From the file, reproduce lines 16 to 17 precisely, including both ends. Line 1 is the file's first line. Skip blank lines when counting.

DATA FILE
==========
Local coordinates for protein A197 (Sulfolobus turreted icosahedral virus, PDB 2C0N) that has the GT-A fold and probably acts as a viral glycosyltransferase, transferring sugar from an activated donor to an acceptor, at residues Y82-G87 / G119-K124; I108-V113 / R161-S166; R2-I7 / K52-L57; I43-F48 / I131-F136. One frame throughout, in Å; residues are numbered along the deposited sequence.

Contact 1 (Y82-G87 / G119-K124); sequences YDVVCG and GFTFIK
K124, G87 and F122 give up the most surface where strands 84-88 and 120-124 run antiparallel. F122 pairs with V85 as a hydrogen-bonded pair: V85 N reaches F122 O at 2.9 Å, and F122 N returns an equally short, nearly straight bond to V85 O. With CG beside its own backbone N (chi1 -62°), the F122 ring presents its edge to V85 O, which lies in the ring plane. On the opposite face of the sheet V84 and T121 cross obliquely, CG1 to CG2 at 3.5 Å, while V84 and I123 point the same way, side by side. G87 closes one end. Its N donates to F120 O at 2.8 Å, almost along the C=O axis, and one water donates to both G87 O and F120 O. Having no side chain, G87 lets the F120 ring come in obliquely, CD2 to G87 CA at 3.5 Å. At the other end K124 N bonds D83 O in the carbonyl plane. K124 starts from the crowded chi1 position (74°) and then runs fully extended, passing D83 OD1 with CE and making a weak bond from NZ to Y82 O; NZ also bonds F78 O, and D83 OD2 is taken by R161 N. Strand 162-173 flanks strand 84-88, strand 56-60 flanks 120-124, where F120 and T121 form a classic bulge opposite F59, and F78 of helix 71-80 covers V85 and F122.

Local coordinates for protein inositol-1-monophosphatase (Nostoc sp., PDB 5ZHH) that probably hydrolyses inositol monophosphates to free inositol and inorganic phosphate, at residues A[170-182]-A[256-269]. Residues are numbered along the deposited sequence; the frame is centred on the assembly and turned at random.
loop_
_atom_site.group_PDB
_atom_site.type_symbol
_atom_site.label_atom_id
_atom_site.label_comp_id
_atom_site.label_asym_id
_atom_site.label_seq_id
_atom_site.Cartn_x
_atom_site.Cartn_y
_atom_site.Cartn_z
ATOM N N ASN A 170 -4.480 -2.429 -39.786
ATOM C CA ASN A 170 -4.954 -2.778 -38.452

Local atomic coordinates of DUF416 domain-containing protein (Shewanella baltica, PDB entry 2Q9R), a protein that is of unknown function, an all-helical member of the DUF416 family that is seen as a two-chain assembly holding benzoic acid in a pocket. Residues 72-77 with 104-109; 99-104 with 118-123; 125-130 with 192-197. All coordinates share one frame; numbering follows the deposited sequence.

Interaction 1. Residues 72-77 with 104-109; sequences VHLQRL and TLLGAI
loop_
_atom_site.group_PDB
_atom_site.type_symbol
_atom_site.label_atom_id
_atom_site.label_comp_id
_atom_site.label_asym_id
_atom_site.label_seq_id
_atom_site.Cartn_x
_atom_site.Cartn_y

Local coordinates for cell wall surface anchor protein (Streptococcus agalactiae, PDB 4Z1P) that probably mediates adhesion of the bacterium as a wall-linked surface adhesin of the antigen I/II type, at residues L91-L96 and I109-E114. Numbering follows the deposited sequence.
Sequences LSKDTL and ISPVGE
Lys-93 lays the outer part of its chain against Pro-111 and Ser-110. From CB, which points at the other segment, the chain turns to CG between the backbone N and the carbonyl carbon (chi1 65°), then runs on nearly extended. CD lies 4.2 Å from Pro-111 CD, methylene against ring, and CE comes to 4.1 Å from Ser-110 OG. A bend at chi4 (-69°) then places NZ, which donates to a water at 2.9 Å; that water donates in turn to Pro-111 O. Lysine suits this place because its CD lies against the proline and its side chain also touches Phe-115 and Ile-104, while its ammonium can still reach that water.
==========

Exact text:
ATOM C CA ASN A 170 -4.954 -2.778 -38.452

Local atomic coordinates of DUF416 domain-containing protein (Shewanella baltica, PDB entry 2Q9R), a protein that is of unknown function, an all-helical member of the DUF416 family that is seen as a two-chain assembly holding benzoic acid in a pocket. Residues 72-77 with 104-109; 99-104 with 118-123; 125-130 with 192-197. All coordinates share one frame; numbering follows the deposited sequence.